Why ‘Monarch: Legacy of Monsters’ Director Matt Shakman Isn’t Afraid of Giant Franchises, From Godzilla to ‘Fantastic Four’

Godzilla is stomping onto streaming this week with his first live-action television series on Apple TV+.

“Monarch: Legacy of Monsters” takes place within the MonsterVerse, established by 2014’s “Godzilla” and continued through with “Kong: Skull Island” in 2017, “Godzilla: King of the Monsters” in 2019 and “Godzilla vs. Kong” in 2021. But the series smartly shifts focus to Monarch, the mysterious organization that, we learn in the show, has been monitoring these giant creatures since the 1950s.

A pair of half-siblings (Anna Sawai and Ren Watabe) are looking into the disappearance of their father following Godzilla’s arrival on the scene and are drawn into the mystery of Monarch and a shadowy figure who was there for the agency’s formation (played in the present by Kurt Russell and in the past by his real-life son, Wyatt Russell).

Created by Chris Black and Matt Fraction, the first two episodes of the show were directed by Matt Shakman, who directed all of “WandaVision” and has helmed episodes of “Game of Thrones,” “The Boys,” “Succession and “Billions.” TheWrap spoke to Shakman, who also serves as executive producer on “Monarch,” about his love of Godzilla, what it’s like working with these giant intellectual properties and what the vibe of his upcoming “Fantastic Four” movie will be.

What was your relationship with Godzilla before signing on?
Lifelong fan. I watched Godzilla movies with my dad as a kid, and some of my best memories actually of hanging out with my dad are watching Godzilla movies.

Do you have a favorite movie?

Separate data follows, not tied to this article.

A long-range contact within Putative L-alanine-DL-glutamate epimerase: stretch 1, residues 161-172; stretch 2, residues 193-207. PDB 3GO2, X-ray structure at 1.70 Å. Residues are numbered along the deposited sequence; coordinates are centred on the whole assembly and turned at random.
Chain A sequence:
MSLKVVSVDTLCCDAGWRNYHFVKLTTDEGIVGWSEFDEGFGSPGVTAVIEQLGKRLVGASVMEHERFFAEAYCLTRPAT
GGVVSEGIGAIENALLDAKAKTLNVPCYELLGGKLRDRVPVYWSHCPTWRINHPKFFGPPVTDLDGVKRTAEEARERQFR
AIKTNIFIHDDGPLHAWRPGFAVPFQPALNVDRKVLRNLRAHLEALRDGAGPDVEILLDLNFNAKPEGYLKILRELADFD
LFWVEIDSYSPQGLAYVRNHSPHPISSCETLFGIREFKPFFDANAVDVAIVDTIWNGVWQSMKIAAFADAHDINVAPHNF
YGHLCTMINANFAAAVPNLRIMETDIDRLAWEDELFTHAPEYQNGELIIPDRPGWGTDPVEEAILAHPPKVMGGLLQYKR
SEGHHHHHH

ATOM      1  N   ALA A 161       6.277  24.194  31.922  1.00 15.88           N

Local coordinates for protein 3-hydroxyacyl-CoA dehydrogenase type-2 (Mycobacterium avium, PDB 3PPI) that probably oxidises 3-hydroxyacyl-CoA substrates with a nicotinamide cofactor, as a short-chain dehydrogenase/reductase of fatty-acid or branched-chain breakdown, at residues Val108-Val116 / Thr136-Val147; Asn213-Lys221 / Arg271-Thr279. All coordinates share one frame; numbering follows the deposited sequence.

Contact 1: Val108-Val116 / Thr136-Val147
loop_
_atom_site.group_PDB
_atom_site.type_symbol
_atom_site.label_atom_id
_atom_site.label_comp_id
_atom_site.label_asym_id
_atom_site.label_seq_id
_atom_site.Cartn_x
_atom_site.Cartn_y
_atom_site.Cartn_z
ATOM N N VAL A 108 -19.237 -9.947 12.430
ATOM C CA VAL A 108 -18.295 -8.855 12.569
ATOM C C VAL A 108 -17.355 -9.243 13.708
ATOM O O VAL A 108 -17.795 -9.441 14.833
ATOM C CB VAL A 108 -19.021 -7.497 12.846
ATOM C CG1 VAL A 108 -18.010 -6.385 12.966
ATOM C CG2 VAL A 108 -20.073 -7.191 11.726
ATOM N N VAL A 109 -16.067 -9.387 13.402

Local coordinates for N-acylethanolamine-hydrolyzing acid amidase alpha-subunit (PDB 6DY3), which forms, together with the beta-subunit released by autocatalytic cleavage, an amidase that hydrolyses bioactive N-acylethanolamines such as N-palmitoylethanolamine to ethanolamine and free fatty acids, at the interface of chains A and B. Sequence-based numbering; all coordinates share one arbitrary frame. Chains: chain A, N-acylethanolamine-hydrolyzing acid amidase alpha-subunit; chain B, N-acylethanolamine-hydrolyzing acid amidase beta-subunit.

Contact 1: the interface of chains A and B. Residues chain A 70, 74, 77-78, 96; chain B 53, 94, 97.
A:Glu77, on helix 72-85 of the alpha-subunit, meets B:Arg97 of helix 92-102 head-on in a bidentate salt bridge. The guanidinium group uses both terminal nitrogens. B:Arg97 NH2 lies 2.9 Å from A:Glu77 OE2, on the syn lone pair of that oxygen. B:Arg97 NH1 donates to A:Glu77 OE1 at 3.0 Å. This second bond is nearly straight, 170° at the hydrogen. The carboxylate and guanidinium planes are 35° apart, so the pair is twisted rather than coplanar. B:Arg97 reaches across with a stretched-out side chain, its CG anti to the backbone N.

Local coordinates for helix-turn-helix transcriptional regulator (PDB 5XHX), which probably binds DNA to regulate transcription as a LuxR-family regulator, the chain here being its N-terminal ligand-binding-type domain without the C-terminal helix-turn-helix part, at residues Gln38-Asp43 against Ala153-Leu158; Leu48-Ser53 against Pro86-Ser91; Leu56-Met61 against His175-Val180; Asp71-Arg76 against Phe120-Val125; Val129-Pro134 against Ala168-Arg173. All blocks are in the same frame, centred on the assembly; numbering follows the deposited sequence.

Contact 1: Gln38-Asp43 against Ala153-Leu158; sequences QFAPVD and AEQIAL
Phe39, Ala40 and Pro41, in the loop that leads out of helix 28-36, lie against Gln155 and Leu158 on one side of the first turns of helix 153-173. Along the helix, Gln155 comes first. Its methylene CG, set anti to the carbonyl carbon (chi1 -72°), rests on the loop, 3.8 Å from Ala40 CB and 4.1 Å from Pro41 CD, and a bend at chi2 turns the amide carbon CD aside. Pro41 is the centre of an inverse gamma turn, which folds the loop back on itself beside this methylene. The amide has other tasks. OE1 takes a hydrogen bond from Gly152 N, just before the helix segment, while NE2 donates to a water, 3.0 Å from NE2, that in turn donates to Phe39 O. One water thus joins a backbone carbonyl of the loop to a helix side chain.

I think the first one, and then he bought me — Toho, back in the late ’70s, made a Godzilla toy that its arm would shoot off and you would press a little button on the back of its head and it would come out. It had fire on it. And I had that and I played with that until it broke into pieces.

What was the specific appeal of “Monarch?”
What Chris Black and Matt Fraction created was really exciting. I read the first script and I was pulled in immediately by this idea of legacy, by the multi-generational story that they were planning. And I love the MonsterVerse films, but I did wonder how are you going to translate that into 10 episodes of television. Because television is really about characters that you love and you’re rooting for people. And a monster movie, obviously there are important characters in that, but you’re primarily coming to see Godzilla and King Kong.

But what they had done was to create a wonderful group of characters in different time periods that had rich history and connection. I was rooting for them, I cared about them, and that was what pulled me in ultimately. The idea of being able to tell a MonsterVerse story from a human point of view, really from the ground looking up, because I think that isn’t something that I felt as much in the movies up to this point. You’re much more at altitude with them as they battle each other. And this was much more about what it is like from the human point of view.

Were there any guardrails from Toho in terms of what characters you could or couldn’t use or what you had to stay away from?
Toho is our partner. They’re terrific. They were our hosts when we were shooting in Tokyo. Incredibly lovely, supportive partner. No, I think we were able to build the story, obviously consulting with them, showing them new monsters we were designing, they were reading scripts, and weighing in on cuts, and were involved as any partner would be. But in terms of having to follow any sort of limitations or rules that they had established, it really wasn’t that way. It was more of a pure creative effort. They had notes along the way, and they were great.